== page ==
The Open Doors to Heaven

Apr 26th, 2011 | By | Category: Blog Posts

My eldest son is an altar boy. His job sometimes seems mostly symbolic, but there are times when I can tell that his work for the Church is important. In an Eastern parish, we have a clear delineation separating the altar from the rest of the church building. This stock photo from my church website shows that quite clearly. There are 3 main doors, the two on the sides (sometimes called the deacon’s doors), and the central doors, known also as the holy doors. On almost every occasion, only ordained men are allowed to enter them. This symbolizes the great holiness of the heavenly realm.

Between Good Friday and Pascha (Easter), there is a beautiful commemoration of the death of Christ with a woven image of Christ’s burial that rests on a “tomb” that reminds the faithful of what our Gracious Lord endured for our sake.

When I first saw my son serving as an altar boy on Holy Saturday, I was shocked by a simple procession that my priest and spiritual father made on that fateful day. He placed the shroud over his head and held it in his hands as he walked through those holy doors. As he got close to the holy doors, I noticed that his hands were full, because he was holding the burial shroud. I saw my young son and hoped he would grab the door to open it for our priest. To my dismay, he wasn’t moving towards the doors. Instead, I was shocked to see our priest come up to the door and knock the doors open with a swift jerk of his head. He had headbutted the holy doors open!

Was this a mistake because of my sluggish son? I learned this was definitely not the case. Instead, the celebration of the Resurrection of Christ led to an opening of the Holy Doors. As violent as it seemed, my priest was not opening the doors with his head because of anger, but because of the conquering victory of Christ, who is risen from the dead. From Pascha (Easter) Sunday through Bright Saturday, the doors that symbolize the division between the heavenly kingdom and earth are left open, because Christ opened the division through his death and resurrection.

The idea that Tradition leads to a division between the people of God and our Lord is therefore a gross oversimplification of what we believe and practice.

It emphasizes that despite our regard for holiness and the like, we acknowledge that the saving work of Christ has led to a breaking down of those barrier walls. Everything that keeps us from holiness and divinization has been accomplished through the cross.

May this year’s bright week lead to a breaking down of the barriers that keep us from His Love, in the name of the Father, and of the Son, and of the Holy Spirit.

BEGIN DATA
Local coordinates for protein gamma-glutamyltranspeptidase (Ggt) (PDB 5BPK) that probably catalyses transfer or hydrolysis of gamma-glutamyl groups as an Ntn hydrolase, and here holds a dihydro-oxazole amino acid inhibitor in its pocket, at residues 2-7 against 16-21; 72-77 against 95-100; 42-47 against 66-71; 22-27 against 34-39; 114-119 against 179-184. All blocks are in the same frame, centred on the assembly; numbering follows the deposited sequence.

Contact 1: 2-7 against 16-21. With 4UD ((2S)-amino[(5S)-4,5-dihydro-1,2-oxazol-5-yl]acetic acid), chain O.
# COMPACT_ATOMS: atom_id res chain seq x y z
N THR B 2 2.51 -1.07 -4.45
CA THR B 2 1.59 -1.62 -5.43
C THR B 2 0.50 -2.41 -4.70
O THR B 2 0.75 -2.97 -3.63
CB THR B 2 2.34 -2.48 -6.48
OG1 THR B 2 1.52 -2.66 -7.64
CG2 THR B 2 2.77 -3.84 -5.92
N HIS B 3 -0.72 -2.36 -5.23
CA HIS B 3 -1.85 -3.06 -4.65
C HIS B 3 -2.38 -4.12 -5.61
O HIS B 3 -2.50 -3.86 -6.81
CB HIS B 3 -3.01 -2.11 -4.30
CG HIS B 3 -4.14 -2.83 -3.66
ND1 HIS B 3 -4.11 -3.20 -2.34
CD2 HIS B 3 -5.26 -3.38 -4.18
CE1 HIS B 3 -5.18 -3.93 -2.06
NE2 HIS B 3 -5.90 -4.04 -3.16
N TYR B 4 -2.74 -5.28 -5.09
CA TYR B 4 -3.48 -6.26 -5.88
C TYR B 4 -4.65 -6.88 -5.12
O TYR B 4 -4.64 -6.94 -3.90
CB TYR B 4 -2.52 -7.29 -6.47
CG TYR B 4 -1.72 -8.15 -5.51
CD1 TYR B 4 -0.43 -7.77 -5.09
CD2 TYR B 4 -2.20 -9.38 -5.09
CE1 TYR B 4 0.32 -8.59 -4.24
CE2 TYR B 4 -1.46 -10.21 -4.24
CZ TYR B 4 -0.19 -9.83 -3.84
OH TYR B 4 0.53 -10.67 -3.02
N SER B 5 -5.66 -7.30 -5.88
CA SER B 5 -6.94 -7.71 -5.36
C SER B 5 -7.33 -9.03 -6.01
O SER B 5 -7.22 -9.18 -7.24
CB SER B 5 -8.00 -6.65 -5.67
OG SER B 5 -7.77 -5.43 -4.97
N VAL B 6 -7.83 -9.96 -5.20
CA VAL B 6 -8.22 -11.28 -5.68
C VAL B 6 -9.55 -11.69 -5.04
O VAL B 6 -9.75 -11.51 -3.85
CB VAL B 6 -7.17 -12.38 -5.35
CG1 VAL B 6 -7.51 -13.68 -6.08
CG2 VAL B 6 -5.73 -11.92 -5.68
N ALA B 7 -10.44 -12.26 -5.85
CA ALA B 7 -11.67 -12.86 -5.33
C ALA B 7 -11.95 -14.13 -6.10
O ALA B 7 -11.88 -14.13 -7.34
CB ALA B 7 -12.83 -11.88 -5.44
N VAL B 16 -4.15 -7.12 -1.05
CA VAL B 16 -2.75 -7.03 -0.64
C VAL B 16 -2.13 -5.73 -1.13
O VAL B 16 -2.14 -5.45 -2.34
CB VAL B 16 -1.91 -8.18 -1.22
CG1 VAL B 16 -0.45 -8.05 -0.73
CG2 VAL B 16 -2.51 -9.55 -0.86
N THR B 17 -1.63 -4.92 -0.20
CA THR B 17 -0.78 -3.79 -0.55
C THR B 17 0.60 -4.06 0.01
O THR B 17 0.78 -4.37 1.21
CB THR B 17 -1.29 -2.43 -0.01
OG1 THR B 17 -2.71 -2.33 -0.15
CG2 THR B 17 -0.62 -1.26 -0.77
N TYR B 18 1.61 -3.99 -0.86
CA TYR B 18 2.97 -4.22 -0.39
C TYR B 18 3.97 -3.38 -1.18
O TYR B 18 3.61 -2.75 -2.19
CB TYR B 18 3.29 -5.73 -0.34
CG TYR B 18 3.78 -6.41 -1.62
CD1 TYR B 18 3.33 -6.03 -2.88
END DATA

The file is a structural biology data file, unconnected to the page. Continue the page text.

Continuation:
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  1. Hey, look at all those pews!

    The Orthodox would bump our heads on the pew in front of us at the Trisagion prayer :-)

  2. Holy headbutt—so cool. The image of Christ’s resurrection should be something we not only revel in as a distant and sweet memory, it should be something that astonishes us. Great account of that realized in the Eastern Catholic liturgical tradition. Thanks JD :)

    Christ is Risen! Alleluia!


  3. Christ is Risen!
    You bring up a somewhat funny point that is not only an issue for some Byzantine Catholics, but also for some (American, at least) Greek Orthodox. A desire to be more American/Western has led to some Eastern parishes to adopt practices like having Pews. To my knowledge, no Byzantine Catholic parish has other Western elements like an organ, though I have seen one in the choir loft of a Greek Orthodox parish. Believe me, despite the pews, I can make a deep metania at the Trisagion and during the anaphora. Be that as it may, it is somewhat stifling. Nevertheless, I was writing to think more about the nature of the holy doors and the deacon’s doors. Bright Week sends us a special message that is really a clear pronouncement that Christ has opened the kingdom of heaven to all. Blessed is the Kingdom of the Father, and of the Son, and of the Holy Spirit!

  4. Truly He is Risen!
    Yes, from what I understand seating in church for the faithful was made widespread only after the Reformation.
    Do you have the filioque in your creed, commune children, or receive both body and blood by spoon in eastern Catholicism?

  5. Canadian,
    As Eastern Catholics, we do not use the filioque in the Creed,
    my infant daughter and other kids under the “age of reason” are baptized, chrismated, and receive communion regularly,
    and we receive the body and blood of Christ under the forms of leavened bread and wine by spoon.

    J. Andrew

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